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Nicholas C. Romano, Jr.

Website Accessibility Research:

Disabled Users Still Locked Out

© Copyright 2007 All Rights Reserved

Slide #38

Faculty Research Excellence Series

Sponsored by the OSU-Tulsa Library

Thursday, March 29, 2007 6:00 pm North Hall Room 150

Checkpoints:10.1, 10.2,…etc.

Checkpoints:10.1, 10.2,…etc.

Checkpoints: 9.1, 9.2,…etc.

Checkpoints: 8.1, 8.2,…etc.

Checkpoints: 7.1, 7.2,…etc.

Checkpoints: 6.1, 6.2,…etc.

Checkpoints: 51, 5.2,…etc.

Checkpoints: 4.1, 4.2,…etc.

Checkpoints: 3.1, 3.2,…etc.

Checkpoints: 2.1, 2.2,…etc.

Checkpoints: 1.1, 1.2,…etc.

Checkpoints: 14.1, 14.2,…etc.

Checkpoints: 13.1, 13.2,…etc.

Checkpoints: 12.1, 12.2,…etc.

Needs

Experience

Cognitive

Psychomotor

Affective

Styles

Content

Representations

Universal Design

for Learning

Principles

Control

Mechanisms

Expression

Mechanisms

Engagement

Mechanisms

Motivation

Mechanisms

Learning

Communication

Manipulation

Interests

Skill Level

Preferences

Individual User

Characteristics

Knowledge

Axioms: users

Have these differences

Web Sites: can provide

different methods

Design Themes

Graceful

Transformation

Understandable,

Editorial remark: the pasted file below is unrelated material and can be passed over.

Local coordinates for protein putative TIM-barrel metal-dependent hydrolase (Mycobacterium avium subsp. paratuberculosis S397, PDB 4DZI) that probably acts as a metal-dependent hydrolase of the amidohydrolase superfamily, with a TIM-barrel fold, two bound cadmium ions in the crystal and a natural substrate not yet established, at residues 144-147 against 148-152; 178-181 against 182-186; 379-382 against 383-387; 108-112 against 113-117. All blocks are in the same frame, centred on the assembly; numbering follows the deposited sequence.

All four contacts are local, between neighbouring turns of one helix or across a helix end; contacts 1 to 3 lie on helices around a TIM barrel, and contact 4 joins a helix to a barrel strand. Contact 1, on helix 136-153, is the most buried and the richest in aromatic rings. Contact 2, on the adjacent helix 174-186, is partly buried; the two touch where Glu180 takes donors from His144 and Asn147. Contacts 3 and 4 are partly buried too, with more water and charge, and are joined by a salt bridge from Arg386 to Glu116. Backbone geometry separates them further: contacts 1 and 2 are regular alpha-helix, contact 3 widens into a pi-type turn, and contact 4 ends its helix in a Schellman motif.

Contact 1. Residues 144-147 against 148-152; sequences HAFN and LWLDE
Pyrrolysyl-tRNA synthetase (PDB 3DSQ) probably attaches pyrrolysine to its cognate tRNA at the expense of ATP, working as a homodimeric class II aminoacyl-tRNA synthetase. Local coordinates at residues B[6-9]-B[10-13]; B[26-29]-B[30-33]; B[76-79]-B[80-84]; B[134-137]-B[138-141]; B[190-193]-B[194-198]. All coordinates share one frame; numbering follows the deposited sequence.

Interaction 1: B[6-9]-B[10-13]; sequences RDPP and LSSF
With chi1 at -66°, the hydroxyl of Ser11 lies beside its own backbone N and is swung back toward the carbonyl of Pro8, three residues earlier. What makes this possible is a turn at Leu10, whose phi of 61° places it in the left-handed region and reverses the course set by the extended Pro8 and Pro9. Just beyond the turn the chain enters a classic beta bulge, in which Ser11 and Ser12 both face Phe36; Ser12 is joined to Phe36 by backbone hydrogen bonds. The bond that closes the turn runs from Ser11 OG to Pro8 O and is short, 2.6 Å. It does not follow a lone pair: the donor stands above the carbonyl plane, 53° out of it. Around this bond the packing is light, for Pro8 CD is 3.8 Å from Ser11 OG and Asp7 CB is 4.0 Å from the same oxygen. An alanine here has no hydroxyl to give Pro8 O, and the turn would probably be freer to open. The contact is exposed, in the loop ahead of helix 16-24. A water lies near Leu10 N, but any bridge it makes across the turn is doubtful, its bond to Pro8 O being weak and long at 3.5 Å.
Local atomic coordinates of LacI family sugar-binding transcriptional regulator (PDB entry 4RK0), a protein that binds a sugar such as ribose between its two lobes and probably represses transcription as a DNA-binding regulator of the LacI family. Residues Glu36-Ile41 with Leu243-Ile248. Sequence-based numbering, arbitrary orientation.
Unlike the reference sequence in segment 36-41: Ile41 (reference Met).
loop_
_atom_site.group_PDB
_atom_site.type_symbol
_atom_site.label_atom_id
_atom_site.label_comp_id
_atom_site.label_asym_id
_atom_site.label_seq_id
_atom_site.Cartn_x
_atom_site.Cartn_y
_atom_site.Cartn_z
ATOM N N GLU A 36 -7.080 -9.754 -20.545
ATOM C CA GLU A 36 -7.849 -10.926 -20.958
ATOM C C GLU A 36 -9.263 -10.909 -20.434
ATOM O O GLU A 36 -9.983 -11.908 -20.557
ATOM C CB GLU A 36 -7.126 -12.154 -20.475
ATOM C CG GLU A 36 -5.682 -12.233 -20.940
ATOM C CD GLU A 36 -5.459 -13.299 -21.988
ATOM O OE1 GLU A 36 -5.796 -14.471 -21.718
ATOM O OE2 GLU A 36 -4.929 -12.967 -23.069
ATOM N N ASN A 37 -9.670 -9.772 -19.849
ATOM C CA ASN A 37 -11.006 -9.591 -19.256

Navigable

Content

Guidelines/Checkpoints

#12. Provide context and

orientation information.

# 13. Provide clear

navigation mechanisms

# 14. Ensure that documents

are clear and simple.

#1. Provide equivalent alternatives

to auditory & visual content.

#2. Don't rely on

color alone.

#3. Use markup and style

sheets and do so properly.

#4. Clarify natural

language usage.

#5. Create tables that transform

gracefully.

#6. Ensure pages featuring new

technologies transform gracefully.  

#7. Ensure user control of time-

sensitive content changes.

#8. Ensure direct accessibility of

embedded user interfaces.

#9. Design for

device-independence.

#10. Use interim solutions. .

#11. Use W3C technologies

and Guidelines.

Underlying Rationale

#12. Provide context and

orientation information.

# 13. Provide clear

navigation mechanisms

# 14. Ensure that documents

are clear and simple.

Audio screen readers read

all characters literally

#2. Don't rely on

color alone.

Semantic Information helps

specialized software understand

page organization.

Enables use of language-

appropriate pronunciation rules

#5. Create tables that transform

gracefully.

#6. Ensure pages featuring new

technologies transform gracefully.  

#7. Ensure user control of time-

sensitive content changes.

#8. Ensure direct accessibility of

embedded user interfaces.

#9. Design for

device-independence.

Scripted pop-up windows can

surprise or disorient

Some pages cannot be made

directly accessible.

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